Today’s post comes from Tom Ambury, PT and compliance officer at PT Compliance Group, based off this month’s “Compliance Chat” blog post.

By now, I hope most of you are using functional outcome measures. If you haven’t started yet, you might want to consider taking the next few weeks to get prepared and begin the process in January of 2013. Why? Let’s start with the fact that physical therapy documentation is coming under greater scrutiny especially regarding demonstrating the medical necessity of the treatments provided. You may have heard me say this before, but physical therapists are paid to treat the impairments identified in the initial evaluation and restore the patient’s ability to function. So, to get paid for the services rendered, medical necessity will depend directly on how much we are able to improve the patient’s ability to function. In 2013, the scrutiny of our documentation will be even greater than this year.

How do we do objectively document improvement in function?

We need to objectively measure function by using specific objective functional outcome measures consistently throughout the episode of care. This means that we will need to administer functional outcome measures at the initial evaluation, re-evaluation/progress report, and discharge.

Of course, there are about a million and a half functional outcome measures available. So how do you go about choosing? There is a lot of information on the Internet about functional outcome measurement tools. I would recommend choosing those measures that work best for your practice. Medicare recommends FOTO, and FOTO is an excellent tool. It has been in use for a period of time that allows for comparative reports, and it has tools available to cover the entire body. A disadvantage of this tool can be cost. If you are on a tight budget and are at risk of having payments reduced in 2013, you could consider using some of the free functional outcome tools available. My understanding is you can customize your WebPT documentation system to include the functional outcomes tools you want to use.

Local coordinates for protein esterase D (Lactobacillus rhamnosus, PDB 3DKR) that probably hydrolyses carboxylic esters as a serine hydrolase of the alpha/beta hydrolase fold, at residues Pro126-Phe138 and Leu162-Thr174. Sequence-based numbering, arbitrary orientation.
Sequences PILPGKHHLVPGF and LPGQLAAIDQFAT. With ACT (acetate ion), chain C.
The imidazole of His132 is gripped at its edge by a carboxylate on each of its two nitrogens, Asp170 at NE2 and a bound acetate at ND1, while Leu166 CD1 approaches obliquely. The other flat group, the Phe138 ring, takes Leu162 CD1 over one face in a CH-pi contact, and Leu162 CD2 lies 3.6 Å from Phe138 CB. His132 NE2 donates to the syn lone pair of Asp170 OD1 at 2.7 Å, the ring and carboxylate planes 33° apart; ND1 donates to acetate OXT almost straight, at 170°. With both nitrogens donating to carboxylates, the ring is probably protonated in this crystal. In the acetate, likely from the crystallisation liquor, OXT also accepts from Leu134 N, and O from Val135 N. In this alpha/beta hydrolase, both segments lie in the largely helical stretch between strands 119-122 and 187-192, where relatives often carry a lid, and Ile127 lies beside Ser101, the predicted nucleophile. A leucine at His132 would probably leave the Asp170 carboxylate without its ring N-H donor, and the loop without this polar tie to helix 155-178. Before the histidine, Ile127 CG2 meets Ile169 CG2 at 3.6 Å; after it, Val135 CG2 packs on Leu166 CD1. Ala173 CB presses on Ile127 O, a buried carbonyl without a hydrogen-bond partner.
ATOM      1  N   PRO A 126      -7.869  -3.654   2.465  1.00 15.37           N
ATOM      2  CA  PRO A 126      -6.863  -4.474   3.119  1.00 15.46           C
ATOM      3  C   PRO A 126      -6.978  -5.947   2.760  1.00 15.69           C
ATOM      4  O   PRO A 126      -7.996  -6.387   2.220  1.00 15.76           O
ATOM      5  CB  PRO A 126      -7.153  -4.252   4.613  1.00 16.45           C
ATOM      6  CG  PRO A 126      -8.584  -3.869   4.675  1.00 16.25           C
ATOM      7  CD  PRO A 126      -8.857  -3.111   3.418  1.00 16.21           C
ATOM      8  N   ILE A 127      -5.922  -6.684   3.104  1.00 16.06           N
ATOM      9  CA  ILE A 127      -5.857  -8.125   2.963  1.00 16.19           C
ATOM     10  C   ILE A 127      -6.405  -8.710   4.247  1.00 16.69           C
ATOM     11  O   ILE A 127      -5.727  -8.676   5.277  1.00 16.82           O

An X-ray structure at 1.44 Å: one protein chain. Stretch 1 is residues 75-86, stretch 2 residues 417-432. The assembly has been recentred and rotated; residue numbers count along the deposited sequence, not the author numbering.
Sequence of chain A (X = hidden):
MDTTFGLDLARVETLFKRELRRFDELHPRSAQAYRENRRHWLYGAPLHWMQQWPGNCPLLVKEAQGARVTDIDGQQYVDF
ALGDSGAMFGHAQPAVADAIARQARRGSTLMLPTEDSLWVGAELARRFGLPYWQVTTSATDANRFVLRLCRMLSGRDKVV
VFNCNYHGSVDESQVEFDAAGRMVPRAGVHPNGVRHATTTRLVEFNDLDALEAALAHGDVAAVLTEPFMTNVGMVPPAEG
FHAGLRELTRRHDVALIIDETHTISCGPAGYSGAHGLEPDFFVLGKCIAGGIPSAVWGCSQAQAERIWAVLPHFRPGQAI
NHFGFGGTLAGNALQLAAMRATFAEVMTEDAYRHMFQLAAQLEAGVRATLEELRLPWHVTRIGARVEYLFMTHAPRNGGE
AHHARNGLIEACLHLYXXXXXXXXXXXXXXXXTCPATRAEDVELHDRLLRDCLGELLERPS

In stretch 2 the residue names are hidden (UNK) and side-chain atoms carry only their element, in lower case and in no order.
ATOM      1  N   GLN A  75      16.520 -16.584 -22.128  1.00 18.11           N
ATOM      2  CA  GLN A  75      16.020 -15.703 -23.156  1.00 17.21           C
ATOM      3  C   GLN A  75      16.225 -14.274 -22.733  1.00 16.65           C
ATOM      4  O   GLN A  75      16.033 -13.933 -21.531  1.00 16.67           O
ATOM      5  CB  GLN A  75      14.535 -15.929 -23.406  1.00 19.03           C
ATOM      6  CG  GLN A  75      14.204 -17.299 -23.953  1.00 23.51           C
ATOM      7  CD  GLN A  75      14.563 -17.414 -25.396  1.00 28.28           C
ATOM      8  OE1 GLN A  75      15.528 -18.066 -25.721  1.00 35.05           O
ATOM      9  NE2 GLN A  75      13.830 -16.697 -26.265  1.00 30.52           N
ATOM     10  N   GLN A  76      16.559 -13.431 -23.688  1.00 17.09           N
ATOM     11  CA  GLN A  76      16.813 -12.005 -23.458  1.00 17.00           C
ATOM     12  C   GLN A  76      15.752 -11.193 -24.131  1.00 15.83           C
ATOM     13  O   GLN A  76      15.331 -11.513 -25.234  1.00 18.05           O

How much time do I have to get ready?

You should be ready by the start of 2013. For Medicare, if you are a provider, you will need to start to participate in PQRS in 2013 in order to avoid a 1.5% mandatory reduction in what Medicare pays you in 2015. More immediate is the requirement by Medicare as part of the Middle Class Tax Relief Act that providers report functional outcome scores on the claims submitted for payment starting on January 1, 2013.  Let me outline how this will work:

  • There are special G-codes to put on the claim form for functional deficits and complexities; however, I do not see where on the claims form where one reports them.
  • We must report on the onset of therapy, every ten visits, and at discharge.
  • We must also report on claims where we expect to get paid for a re-evaluation.
  • We must document functional measurable goals on our evaluations and on the Plan of Care (POC).
  • We have until July 1 to be compliant with these new rules, and from that point, if you aren’t compliant, CMS will return the claims unpaid. The most concerning part regarding this bullet is that CMS will link compliance with this requirement to the Condition of Payment and non-compliance could result in potential False Claims Act liability.

Another important point is beginning on January 1, 2013, Medicare is implementing a claims-based data collection strategy designed to assist in reforming the Medicare payment system for outpatient therapy services. In my mind, what makes this particularly worrisome is that Medicare could be looking to determine the need for services, quality of care, and how much the beneficiaries value the service they received. If a therapist has a high percentage of Medicare beneficiaries that discharge themselves from physical therapy, Medicare could draw a conclusion that the services that therapist provided were not valued by the beneficiary. There is a scheduled testing period from January 1 to July 1, 2013. 

So, what to do?

  • Select the appropriate functional outcome tool(s) for your practice. You will need to have several in order to cover all body parts, pain, balance, and any specialties you might treat.
  • Train you staff in how to effectively administer the functional outcome tool. There is a lot riding on the change in score—your payment. Don’t just hand the tool to the patient to fill out on his or her own. Make sure the patient understands what is being asked.
  • Train your office staff to help or to even administer the tool. The office staff will be important in making sure the functional outcome tool is re-administered every ten visits or 30 days and at discharge.
  • Train your staff to make sure they understand the importance of performing progress reports on time.
  • Train your staff on the new coding requirements and work with your billers to make sure they understand the changes in claim generation and can process the claim correctly.
  • Once this starts with Medicare, we can anticipate that commercial payers will follow suit, although many already have PTs reporting functional outcome scores in order to get authorization for visits.

I am in no way trying to alarm you. My job in compliance is to inform you of pending risk. We need to identify, understand, and then develop a plan to minimize the risk. Thank you for this opportunity to chat with you about this important topic. I’m happy to answer any questions you might have about functional outcome measures. Feel free to post comments in the commenting section below. You can also contact me at questions@ptcompliancegroup.com or 888.680.7688.